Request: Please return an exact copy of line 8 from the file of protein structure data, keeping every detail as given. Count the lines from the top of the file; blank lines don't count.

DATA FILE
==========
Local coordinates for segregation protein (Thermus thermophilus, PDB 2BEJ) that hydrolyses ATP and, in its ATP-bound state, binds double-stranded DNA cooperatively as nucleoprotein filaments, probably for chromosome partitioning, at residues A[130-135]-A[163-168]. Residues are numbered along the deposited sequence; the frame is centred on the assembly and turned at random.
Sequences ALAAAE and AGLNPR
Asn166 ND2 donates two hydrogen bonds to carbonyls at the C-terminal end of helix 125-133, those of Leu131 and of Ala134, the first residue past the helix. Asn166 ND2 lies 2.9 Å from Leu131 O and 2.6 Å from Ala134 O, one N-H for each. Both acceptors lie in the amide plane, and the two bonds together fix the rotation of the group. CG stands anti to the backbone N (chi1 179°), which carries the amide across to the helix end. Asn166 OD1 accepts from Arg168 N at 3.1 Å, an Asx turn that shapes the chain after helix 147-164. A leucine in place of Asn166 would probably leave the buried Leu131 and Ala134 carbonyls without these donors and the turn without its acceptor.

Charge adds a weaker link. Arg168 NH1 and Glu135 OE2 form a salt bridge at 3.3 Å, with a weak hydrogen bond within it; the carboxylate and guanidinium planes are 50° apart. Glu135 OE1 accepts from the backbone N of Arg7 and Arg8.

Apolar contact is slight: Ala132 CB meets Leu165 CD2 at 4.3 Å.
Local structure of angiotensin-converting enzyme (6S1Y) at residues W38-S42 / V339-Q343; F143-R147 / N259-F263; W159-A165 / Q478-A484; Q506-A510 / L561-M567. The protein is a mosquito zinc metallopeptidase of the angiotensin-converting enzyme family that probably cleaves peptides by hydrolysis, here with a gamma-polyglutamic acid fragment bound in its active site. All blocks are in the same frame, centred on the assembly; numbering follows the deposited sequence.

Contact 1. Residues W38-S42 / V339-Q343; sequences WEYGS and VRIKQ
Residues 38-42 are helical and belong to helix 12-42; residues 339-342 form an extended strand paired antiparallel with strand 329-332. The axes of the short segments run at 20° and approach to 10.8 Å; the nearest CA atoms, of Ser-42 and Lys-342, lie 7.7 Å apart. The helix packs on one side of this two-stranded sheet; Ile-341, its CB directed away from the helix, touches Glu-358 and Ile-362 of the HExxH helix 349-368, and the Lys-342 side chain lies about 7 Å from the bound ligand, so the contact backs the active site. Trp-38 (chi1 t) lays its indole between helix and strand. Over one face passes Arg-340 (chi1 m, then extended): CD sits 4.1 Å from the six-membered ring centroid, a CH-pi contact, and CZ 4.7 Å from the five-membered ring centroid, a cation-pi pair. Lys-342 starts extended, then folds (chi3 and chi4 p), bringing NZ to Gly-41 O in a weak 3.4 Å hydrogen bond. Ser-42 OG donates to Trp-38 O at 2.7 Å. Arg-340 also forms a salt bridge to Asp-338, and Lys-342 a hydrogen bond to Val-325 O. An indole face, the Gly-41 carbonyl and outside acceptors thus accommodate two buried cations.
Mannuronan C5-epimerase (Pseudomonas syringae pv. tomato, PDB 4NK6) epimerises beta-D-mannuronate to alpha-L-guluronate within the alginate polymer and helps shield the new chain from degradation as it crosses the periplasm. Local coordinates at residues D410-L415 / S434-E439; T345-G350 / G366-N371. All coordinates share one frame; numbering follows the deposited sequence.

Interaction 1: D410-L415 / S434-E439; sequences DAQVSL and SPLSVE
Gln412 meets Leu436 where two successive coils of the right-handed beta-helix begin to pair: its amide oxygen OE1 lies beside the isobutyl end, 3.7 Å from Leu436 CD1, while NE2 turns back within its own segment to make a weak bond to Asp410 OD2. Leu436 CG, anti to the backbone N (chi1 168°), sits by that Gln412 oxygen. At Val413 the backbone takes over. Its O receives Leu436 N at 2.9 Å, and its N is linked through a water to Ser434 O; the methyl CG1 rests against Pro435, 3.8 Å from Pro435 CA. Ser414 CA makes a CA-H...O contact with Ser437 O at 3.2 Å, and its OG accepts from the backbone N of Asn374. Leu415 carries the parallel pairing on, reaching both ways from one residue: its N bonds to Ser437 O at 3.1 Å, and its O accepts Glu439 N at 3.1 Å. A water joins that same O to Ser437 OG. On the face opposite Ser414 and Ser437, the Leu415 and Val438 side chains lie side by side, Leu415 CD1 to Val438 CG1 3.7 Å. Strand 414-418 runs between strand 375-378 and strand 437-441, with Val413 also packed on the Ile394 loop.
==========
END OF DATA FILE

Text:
Residues 38-42 are helical and belong to helix 12-42; residues 339-342 form an extended strand paired antiparallel with strand 329-332. The axes of the short segments run at 20° and approach to 10.8 Å; the nearest CA atoms, of Ser-42 and Lys-342, lie 7.7 Å apart. The helix packs on one side of this two-stranded sheet; Ile-341, its CB directed away from the helix, touches Glu-358 and Ile-362 of the HExxH helix 349-368, and the Lys-342 side chain lies about 7 Å from the bound ligand, so the contact backs the active site. Trp-38 (chi1 t) lays its indole between helix and strand. Over one face passes Arg-340 (chi1 m, then extended): CD sits 4.1 Å from the six-membered ring centroid, a CH-pi contact, and CZ 4.7 Å from the five-membered ring centroid, a cation-pi pair. Lys-342 starts extended, then folds (chi3 and chi4 p), bringing NZ to Gly-41 O in a weak 3.4 Å hydrogen bond. Ser-42 OG donates to Trp-38 O at 2.7 Å. Arg-340 also forms a salt bridge to Asp-338, and Lys-342 a hydrogen bond to Val-325 O. An indole face, the Gly-41 carbonyl and outside acceptors thus accommodate two buried cations.